The number one reason for bathing your dog is they get dirty and smelly.
There’s no two ways about it. Some dogs smell worse than others and some
get smellier faster.
So, when they smell rather doggy, just toss them (gently of course) into the tub, soap them up and pour water from the tub over them a couple of times to rinse. Right?
I just don’t think so.
There’s a reason why it takes a groomer longer than you do.
Groomers clean your pet properly and thoroughly.
Depending on the shampoo you use, will dictate how often to wash.
A hypo-allergenic shampoo contains no soap, and will be gentle and less likely to strip the oils from the coat.
A general, cheaply priced shampoo, well, it’ll damage the coat and skin. Low quality shampoos are not meant for frequent bathing.
A shampoo that is made for frequent bathing, allows you the option of washing your dog often, say every two-three weeks, safely keeping him clean without stripping the natural oils from the fur.
Think about it, people who show their dogs for a living are in dog shows every weekend. They scrub the mutts more frequently than the average pet. Professional breeders and handlers are not going to use a product that may damage the fur through frequent bathing and lessen the chance of winning.
Obviously, they use a gentle high quality shampoo.
So if you plan on bathing your dog often, look for a shampoo that is meant for frequent use.
Talk to your groomer for suggestions on different brands available.
Sprayer attached to hose
Dryer (optional depending on the dog)
Have everything out and ready within an arm’s length to make grabbing it easier. Thoroughly brush Rover before the bathing. Use warm water. The water should be just warmer than your body temperature. Water too cold or too hot will make bathing more difficult. Always be aware of the temperature!
1. Soak the dog, thoroughly, except for the head. Get that water through the whole coat, not just run the water on top of the dog. Move the sprayer through the coat against the skin.
2. If you have shampoo that is thick, mix it with a bit of water to allow easy spreading throughout the fur. You can use anything that will move the shampoo easily, a sponge, a netted shower gauze or just your hands.
3. Scrub the dog with your fingers. If you have a dog that doesn’t matt easily, you can use a rubber scrubby
to work the shampoo in while giving your canine a good rub down.
4. Using a slicker brush with plastic bristles, brush the coat while soapy. By brushing in the bath, you straighten the coat out and lessen the chance of matts forming. You also remove shedding hair easily as well as excess shampoo, which makes rinsing easier.
5. Starting on the back, rinse the dog with clean water. Holding the shower head close to the skin slowly move it back and forth from neck to butt, moving down the side of the body until you run out of body. Move the shower head back to the spine and go down each leg. Rinse each part of the dog until the water runs clear of any shampoo. Make sure to rinse the feet last.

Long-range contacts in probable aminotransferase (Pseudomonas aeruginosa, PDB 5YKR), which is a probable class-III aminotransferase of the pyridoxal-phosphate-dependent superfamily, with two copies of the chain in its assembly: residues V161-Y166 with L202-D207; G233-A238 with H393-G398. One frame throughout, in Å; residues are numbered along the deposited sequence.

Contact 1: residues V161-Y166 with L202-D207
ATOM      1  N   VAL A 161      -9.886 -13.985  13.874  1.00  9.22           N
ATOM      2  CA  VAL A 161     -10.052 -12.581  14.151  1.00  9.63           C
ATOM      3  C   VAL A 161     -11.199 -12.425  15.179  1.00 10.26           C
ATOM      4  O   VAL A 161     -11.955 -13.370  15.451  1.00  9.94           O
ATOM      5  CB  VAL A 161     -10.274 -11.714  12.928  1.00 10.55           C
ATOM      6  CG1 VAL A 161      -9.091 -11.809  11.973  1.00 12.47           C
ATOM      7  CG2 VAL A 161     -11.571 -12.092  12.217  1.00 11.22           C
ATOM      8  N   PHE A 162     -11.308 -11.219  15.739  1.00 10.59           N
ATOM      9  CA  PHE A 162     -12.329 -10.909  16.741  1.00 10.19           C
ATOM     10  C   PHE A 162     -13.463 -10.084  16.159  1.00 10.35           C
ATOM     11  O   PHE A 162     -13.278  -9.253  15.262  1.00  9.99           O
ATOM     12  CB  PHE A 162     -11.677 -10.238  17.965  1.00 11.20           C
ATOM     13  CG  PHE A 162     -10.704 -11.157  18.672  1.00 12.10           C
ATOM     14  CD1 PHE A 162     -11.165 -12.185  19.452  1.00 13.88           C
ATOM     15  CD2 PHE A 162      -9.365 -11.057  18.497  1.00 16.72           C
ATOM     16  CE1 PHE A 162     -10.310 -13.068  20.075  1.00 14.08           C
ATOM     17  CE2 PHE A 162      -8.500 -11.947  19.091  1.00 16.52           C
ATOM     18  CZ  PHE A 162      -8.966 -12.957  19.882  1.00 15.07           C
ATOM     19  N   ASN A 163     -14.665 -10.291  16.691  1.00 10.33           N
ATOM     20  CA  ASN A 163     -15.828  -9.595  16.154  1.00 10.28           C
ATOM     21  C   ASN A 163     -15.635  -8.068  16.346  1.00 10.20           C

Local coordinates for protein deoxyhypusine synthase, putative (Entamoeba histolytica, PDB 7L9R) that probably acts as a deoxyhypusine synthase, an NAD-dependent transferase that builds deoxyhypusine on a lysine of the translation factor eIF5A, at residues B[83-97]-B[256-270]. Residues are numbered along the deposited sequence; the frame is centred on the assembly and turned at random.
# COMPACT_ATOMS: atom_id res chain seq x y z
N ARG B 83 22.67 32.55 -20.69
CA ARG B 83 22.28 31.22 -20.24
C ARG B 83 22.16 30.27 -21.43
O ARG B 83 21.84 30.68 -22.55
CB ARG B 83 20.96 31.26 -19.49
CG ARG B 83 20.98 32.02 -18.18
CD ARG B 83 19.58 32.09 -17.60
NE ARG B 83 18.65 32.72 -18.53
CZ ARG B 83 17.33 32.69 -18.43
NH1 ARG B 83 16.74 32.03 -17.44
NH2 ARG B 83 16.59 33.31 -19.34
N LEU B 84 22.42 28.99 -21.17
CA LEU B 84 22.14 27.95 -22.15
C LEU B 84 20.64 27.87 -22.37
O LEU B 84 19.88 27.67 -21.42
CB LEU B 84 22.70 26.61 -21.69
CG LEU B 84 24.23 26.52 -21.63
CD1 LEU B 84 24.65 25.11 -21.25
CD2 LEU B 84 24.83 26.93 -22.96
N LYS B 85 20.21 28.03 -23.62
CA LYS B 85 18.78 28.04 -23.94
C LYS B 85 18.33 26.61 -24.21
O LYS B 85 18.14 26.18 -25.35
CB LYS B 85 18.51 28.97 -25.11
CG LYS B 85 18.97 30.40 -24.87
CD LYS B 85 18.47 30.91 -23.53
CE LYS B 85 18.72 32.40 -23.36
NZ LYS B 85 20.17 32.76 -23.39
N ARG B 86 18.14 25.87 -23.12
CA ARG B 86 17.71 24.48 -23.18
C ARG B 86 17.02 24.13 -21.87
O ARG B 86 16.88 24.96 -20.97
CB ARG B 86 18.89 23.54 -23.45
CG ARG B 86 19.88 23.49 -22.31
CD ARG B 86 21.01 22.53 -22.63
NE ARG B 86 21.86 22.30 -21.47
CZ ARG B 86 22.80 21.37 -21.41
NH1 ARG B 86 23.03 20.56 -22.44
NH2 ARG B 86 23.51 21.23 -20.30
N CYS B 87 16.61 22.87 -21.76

6. Repeat the above method with a second shampoo or conditioner if required.
It is my suggestion to wet and wash the head last.
After you have the body all soaped up and ready to rinse, begin the process of bathing the head.
The first step is to stuff cotton balls in the ears. This is to avoid getting excess water in the ear canal. If water enters the ear canal, there is a high probability that your pup will develop an ear infection. You may have to split a cotton ball in two if your canine has small ears. You may also need to use large cotton balls or a make-up pad if Fido has a large ear canal.
Try to hold the head so the nose is pointing down and soak the head either with a hose held closely on the top of the head or with a bucket.
By holding the head in a down position, the water will run off the nose rather than in it.
Scrub shampoo into the head, face and ears. If he tries to shake, simply hold his nose gently to prevent this. Hold the nose pointing down, rinse well, and proceed to finish the rest of the body.
Dogs hate having a wet face. By leaving the head and face for last, you can reduce the amount of shaking he will do. Have a few cotton balls ready as you may have to replace them a few times if he shakes them out. Always check after the bath if the cotton balls have been shaken free, if not, just pull them out.
Using a shower head or anything that will shoot out a spray is the best; however, not everyone has one.
Many owners bath their pup in a sink or tub full of water.There is no way that you can continually rinse him from the water he is sitting in, which is getting soapier, and expect to get the shampoo out.
You cannot get a thorough rinse using this method.
So, what’s a little shampoo left in the fur going to do?
It’s going to make your dog itchy. It’s going to cause easier matting. He will get dirty faster as the shampoo left on, prevents the free flow of natural oils from the skin by leaving a film on the hair and plugging pores on the skin.